Even though the messianic thrust of our heritage has been born of a longing for unity, for oneness, for wholeness, for peace, our quotidian concerns and halakhic strictures have repeatedly placed separation and distinctiveness at the forefront of our practices.
Indeed, the creation narrative of Torah is all about differentiation — ﬂora vs. fauna, light vs. darkness, male vs. female, humanoids vs. the planet, not to mention the later ethical imperatives of do’s vs. don’ts, the good vs. the bad, the blessing vs. the curse.
Kashrut follows suit, recapitulated in this weeks Torah pericope, Re’eh. When all is said and done, it is about erecting an almost impervious barrier between the permissible and the forbidden. To the ancient world, and to most of humanity today, the very idea of restricting consumption when foraging for nutrition in any shape or form is critical to one’s very subsistence must have seemed hair-brained. To contemporary societies of abundance, and even overabundance, the very idea of restricting consumption would appear an unwarranted restraint on self-satisfaction, which is the engine of economic expansion in a free market system.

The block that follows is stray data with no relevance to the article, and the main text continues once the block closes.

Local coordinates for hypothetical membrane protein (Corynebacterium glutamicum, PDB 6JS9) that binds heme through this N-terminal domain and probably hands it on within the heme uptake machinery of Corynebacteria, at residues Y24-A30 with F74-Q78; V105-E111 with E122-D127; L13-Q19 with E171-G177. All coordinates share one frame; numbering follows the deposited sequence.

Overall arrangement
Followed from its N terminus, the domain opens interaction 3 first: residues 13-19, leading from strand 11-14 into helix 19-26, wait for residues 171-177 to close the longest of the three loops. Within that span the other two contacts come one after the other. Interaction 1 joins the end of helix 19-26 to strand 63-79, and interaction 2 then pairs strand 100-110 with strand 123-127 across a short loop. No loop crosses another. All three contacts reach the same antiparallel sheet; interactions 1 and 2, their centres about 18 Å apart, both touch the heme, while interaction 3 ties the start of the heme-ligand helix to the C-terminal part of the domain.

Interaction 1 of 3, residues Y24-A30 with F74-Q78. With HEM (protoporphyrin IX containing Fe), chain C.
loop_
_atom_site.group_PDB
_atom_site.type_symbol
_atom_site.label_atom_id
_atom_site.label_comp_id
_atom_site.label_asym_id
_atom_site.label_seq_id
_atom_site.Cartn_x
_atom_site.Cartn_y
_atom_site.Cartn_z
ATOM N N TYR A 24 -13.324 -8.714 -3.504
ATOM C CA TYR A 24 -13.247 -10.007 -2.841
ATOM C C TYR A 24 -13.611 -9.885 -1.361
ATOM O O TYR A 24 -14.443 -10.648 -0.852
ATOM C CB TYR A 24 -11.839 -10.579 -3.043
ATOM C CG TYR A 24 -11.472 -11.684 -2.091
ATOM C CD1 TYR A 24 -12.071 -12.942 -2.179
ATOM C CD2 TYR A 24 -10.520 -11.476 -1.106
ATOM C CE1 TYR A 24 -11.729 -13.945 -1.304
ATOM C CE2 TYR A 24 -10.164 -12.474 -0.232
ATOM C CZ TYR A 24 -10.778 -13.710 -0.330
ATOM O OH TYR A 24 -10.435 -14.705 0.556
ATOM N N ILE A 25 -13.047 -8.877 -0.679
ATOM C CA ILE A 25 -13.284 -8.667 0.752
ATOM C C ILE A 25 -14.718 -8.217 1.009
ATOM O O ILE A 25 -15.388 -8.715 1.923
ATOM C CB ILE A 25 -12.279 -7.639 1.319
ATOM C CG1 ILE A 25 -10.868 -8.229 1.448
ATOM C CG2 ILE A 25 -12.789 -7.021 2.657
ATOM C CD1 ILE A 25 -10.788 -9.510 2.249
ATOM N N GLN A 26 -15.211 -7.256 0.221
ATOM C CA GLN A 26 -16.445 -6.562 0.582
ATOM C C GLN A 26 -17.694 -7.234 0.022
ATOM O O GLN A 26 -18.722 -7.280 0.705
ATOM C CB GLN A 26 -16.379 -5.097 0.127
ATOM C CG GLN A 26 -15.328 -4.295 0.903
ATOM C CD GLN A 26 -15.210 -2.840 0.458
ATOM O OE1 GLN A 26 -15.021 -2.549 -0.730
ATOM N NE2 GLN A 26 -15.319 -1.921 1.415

These societal differences call to mind a brilliant description by satirist David Sedaris in his latest book, “Let’s Explore Diabetes with Owls”:
“To show their gratitude, the locals (Thais) prepared a feast for Jill (their Peace Corps emissary). Dog was considered good-eating. The head was supposedly the best part and, rather than offend her hosts, Jill ate it.
“This, for many, is ﬂat-out evil, butthe rest of the world isn’t like America, where it’s become virtually impossible to throw a dinner party. One person doesn’t eat meat, while another is lactose intolerant or can’t digest wheat. You have vegetarians who eat ﬁsh and others who won’t touch it. Then there are vegans, macrobiotics and a new group, ﬂexitarians, who eat meat if not too many people are watching.”
Though swaths of our Bible belt believe God is an American, kashrut is not about the faddish pickiness Sedaris describes. Nor is it not about what is healthful and what is not. If it were, fooey on chopped liver, creamed herring, and Shmaltz Brewing Co. suds. Nor is it about watching our girth. If it were, we’d be allowed but one kneidlach in vegetable broth. Nor is it about justice. If it were, the glatt kosher crowd would swear off meats labeled “Rubashkins.”
While kashrut is arbitrary in its limitations — to the delight of horses and lizards and to the consternation of ducks and goats — it is meant to check our mistaken notion that the world’s our oyster, which we with sword will open. It is meant to remind us that, while we can only survive by literally taking the life of comestibles (even cabbages have “feelings”), we do not slaughter wantonly.
So, when all is said and done, di untershte shure, that is, the bottom line, comes down to another means of imposing discipline. Traditionally, kashrut also reinforces community cohesiveness. But, it is no less applicable to individuals who wish to embrace this Jewish mindset in their personal spheres.